Cultural framing of diabetes from a public health perspective: a comparative content analysis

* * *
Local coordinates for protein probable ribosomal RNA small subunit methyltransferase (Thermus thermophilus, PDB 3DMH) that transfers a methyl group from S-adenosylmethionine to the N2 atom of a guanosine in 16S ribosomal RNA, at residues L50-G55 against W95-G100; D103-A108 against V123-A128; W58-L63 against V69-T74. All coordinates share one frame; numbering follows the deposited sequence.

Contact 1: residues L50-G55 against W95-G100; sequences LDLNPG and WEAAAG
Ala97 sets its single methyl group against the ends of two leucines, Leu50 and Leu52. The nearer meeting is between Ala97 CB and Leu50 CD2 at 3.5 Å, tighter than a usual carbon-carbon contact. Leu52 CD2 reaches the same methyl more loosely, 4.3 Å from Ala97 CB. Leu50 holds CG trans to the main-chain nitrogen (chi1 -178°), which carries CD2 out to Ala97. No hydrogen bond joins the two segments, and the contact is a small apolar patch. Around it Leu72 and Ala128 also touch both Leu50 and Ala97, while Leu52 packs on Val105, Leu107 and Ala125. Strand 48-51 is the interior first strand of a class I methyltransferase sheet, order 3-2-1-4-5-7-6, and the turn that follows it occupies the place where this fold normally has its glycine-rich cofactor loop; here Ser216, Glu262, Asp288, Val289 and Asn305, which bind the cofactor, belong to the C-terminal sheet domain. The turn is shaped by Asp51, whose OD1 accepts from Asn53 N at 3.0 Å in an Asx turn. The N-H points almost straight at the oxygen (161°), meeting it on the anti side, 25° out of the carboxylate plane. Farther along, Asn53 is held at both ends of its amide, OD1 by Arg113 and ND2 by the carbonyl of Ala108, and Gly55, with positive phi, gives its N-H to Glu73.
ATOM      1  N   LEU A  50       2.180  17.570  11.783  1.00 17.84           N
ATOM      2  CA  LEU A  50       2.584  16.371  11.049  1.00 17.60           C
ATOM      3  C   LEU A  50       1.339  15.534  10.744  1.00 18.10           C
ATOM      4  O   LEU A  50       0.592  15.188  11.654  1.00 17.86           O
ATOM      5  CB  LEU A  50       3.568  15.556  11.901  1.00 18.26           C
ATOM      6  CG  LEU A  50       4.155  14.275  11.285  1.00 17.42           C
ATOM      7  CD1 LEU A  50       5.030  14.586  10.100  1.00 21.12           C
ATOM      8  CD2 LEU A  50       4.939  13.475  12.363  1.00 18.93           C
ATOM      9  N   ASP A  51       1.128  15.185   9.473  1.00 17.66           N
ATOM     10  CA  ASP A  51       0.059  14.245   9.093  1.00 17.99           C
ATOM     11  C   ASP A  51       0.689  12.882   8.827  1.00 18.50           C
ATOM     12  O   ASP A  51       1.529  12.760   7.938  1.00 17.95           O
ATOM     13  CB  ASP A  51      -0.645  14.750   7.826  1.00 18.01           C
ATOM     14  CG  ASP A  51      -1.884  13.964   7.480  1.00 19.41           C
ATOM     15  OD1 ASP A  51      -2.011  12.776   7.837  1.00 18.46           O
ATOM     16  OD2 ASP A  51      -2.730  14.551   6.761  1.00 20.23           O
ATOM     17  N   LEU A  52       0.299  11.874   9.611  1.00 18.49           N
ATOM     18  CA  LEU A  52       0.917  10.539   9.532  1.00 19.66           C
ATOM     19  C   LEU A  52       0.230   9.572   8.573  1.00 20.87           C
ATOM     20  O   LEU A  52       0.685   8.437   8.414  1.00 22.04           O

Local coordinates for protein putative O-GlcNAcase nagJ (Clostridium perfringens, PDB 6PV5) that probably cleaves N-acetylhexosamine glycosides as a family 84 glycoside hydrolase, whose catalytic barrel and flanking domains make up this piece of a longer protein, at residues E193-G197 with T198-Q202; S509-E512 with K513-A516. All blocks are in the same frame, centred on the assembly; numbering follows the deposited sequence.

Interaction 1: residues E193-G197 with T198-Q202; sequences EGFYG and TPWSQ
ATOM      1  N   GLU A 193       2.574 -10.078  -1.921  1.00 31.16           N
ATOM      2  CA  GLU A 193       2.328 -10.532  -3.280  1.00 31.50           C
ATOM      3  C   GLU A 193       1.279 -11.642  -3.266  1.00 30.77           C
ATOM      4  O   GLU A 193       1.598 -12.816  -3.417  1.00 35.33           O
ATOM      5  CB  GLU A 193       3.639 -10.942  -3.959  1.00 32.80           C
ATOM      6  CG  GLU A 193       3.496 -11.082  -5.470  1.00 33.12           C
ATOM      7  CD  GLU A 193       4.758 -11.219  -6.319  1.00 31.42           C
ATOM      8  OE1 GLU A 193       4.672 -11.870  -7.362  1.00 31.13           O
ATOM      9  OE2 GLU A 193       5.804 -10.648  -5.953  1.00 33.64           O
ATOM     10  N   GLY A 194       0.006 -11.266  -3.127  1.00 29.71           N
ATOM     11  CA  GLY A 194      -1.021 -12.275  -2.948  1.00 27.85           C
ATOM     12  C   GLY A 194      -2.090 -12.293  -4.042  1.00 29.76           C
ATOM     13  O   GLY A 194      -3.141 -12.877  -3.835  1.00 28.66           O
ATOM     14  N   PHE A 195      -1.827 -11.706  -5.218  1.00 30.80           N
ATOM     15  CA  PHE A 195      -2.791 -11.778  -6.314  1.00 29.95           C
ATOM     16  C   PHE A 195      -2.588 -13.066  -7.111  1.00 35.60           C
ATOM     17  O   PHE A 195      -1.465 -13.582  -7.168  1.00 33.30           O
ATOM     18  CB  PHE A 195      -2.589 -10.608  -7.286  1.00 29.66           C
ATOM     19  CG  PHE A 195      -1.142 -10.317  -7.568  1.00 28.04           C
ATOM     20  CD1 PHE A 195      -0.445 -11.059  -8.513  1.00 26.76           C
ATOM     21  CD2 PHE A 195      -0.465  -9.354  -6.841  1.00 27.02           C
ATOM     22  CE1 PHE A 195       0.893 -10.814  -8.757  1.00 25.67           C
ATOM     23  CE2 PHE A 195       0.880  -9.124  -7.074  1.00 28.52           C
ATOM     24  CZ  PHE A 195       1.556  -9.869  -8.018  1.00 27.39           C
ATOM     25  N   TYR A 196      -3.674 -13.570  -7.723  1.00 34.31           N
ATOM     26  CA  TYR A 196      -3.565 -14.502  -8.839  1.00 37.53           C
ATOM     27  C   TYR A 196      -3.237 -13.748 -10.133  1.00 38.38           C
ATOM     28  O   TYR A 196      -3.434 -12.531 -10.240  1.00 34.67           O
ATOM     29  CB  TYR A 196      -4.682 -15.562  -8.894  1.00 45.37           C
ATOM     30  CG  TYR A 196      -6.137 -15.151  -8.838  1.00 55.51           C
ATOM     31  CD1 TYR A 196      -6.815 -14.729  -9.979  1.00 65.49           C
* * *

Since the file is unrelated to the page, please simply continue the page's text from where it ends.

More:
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This content analysis of 161 newspaper articles identified public health facts and socio-cultural schema within two Los Angeles County newspapers, La Opinión and the Daily News of Los Angeles. It extended Rodgers and Thorson's (2001) crime and violence-focused "public health model of reporting" by applying it to stories about diabetes in Latino and mainstream media. A two-tailed independent samples t-test showed a significant difference in the following public health facts at the .05 level: diabetes disparities, risk factors, prevention, and narrative consequences. The Spanish language paper surpassed the mainstream paper in its inclusion of all public health facts. A two-tailed independent samples t-test showed the Spanish paper more frequently included socio-cultural schemata relating to social self as well as stress as a disease instigator. La Opinión's inclusion of few socio-cultural schema is consistent with previous research suggesting that Latino newspapers seldom tailor health content to their specific audience (Vargas & dePyssler, 1999; Mercado-Martinez, Robles-Silva, Moreno- Leal & Franco-Almazan, 2001; Subervi-Veléz, 1999). La Opinión's inclusion of a larger number of public health facts as compared to the mainstream paper reinforces previous researchers' (Stryker, Emmons and Viswanath, 2007) findings of ethnic news media as educators as well as advocates (Porter, 2003) for their audience's health.